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Stars: Eric Bana, Olivia Wilde, Charlie Hunnam, Kate Mara, Kris Kristofferson, Sissy Spacek, Treat Williams

Director: Stefan Ruzowitsky

Tempting to re-title this one Dreadful; things, though, have started well enough, like one of those bleak old black-and-white Hollywood movies where all the characters are stuck in a blizzard - although the snow here is obviously computerised and rarely touches the people it's supposed to be falling upon.

It's a grim tale, which is fair enough, but all too soon its plot collapses under the weight of a truly terrible screenplay. Tough-talking dialogue swiftly becomes good for little more than a giggle, culminating in a riotous climax, as practically the entire cast is held to ransom in a remote snowbound cottage by a killer (Bana with a bizarre Alabaman/Australian accent) on the run.

He and his sister (Wilde) are escaping with the (considerable) loot from a casino heist, when their car crashes on the ice, killing their confederate. Miraculously surviving unscathed, they head off in opposite directions (!), after Bana kills a state trooper and steals his car. Bana then dispatches a lone hunter, who cuts off his finger before dying; he steals the victim's snowmobile, but not the first thing you'd think he'd need in freezing conditions - the dead man's gloves.

Meanwhile, Wilde hooks up with Jay (Hunnam), an ex-con also on the run after accidentally killing the man he holds responsible for his imprisonment. Jay's the son of retired sheriff Kristofferson and his wife (Spacek), who happen to live in the cottage where it all ends.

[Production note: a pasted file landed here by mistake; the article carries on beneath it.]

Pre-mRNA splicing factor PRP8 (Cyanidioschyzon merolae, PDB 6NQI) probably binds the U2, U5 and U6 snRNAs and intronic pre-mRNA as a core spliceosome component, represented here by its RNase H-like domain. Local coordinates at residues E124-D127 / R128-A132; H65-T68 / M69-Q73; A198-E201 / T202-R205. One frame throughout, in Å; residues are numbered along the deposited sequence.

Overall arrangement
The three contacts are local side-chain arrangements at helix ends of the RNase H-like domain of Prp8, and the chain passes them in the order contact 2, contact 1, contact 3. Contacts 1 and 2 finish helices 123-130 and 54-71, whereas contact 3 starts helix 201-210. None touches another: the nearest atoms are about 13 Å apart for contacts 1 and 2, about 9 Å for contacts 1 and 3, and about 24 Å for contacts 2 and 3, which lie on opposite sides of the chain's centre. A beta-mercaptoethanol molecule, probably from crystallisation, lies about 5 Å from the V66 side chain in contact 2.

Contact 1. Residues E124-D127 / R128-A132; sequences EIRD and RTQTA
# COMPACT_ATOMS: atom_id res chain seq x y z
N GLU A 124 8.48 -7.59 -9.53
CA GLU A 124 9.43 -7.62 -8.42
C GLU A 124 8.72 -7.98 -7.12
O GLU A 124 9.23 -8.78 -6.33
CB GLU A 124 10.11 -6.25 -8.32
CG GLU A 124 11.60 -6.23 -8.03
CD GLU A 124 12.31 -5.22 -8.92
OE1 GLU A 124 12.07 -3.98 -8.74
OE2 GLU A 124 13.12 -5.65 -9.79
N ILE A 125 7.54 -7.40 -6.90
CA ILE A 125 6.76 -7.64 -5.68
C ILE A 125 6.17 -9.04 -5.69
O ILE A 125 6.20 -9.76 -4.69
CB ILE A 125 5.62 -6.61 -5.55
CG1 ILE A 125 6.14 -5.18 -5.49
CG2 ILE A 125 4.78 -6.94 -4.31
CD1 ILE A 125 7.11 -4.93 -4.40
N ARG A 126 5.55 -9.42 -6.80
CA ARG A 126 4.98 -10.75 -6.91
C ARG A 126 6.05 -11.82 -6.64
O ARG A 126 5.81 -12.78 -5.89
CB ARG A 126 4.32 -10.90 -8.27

Credibility here is further undermined by the ludicrous character of the local police chief, over-acted by Williams), who lays into his trooper daughter (Mara) all the time, even after she's wounded the fugitive robber. 'I told you to stay at the station,' he yells, quite unreasonably as she's been called out. 'When you're around, someone always ends up dead'. (Bana has just blasted another trooper). 'And where's Travis?' The ridiculously MCP Travis is, of course, also dead: cue hoots from the audience.

Not even the still-adorable Spacek can do anything with this one, reduced as she she is to making (a choice of) Thanksgiving pies for the killer's dinner in a quite demented scene at the end.

David Quinlan

USA 2013. UK Distributor: Warner Brothers (StudioCanal). Colour (unspecified).
94 minutes. Widescreen. UK certificate: 15.

Guidance ratings (out of 3): Sex/nudity 1, Violence/Horror 2, Drugs 0, Swearing 2.

Review date: 06 May 2013